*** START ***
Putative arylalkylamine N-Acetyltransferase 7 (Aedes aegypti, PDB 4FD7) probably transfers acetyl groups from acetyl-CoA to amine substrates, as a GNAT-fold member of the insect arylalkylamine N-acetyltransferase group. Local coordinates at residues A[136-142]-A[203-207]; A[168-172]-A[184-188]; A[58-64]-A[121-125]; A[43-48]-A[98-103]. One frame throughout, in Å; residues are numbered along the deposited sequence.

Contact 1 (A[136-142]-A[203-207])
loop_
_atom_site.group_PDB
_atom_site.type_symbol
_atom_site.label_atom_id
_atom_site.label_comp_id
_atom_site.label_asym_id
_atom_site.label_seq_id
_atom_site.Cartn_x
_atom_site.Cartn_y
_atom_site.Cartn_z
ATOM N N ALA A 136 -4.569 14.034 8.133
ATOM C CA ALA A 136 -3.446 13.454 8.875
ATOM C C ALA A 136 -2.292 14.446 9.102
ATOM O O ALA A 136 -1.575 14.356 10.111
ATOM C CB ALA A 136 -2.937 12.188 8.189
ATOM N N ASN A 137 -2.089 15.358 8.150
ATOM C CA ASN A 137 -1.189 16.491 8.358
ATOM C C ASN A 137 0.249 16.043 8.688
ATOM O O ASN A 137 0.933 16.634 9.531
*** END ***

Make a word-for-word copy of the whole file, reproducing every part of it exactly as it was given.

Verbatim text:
Putative arylalkylamine N-Acetyltransferase 7 (Aedes aegypti, PDB 4FD7) probably transfers acetyl groups from acetyl-CoA to amine substrates, as a GNAT-fold member of the insect arylalkylamine N-acetyltransferase group. Local coordinates at residues A[136-142]-A[203-207]; A[168-172]-A[184-188]; A[58-64]-A[121-125]; A[43-48]-A[98-103]. One frame throughout, in Å; residues are numbered along the deposited sequence.

Contact 1 (A[136-142]-A[203-207])
loop_
_atom_site.group_PDB
_atom_site.type_symbol
_atom_site.label_atom_id
_atom_site.label_comp_id
_atom_site.label_asym_id
_atom_site.label_seq_id
_atom_site.Cartn_x
_atom_site.Cartn_y
_atom_site.Cartn_z
ATOM N N ALA A 136 -4.569 14.034 8.133
ATOM C CA ALA A 136 -3.446 13.454 8.875
ATOM C C ALA A 136 -2.292 14.446 9.102
ATOM O O ALA A 136 -1.575 14.356 10.111
ATOM C CB ALA A 136 -2.937 12.188 8.189
ATOM N N ASN A 137 -2.089 15.358 8.150
ATOM C CA ASN A 137 -1.189 16.491 8.358
ATOM C C ASN A 137 0.249 16.043 8.688
ATOM O O ASN A 137 0.933 16.634 9.531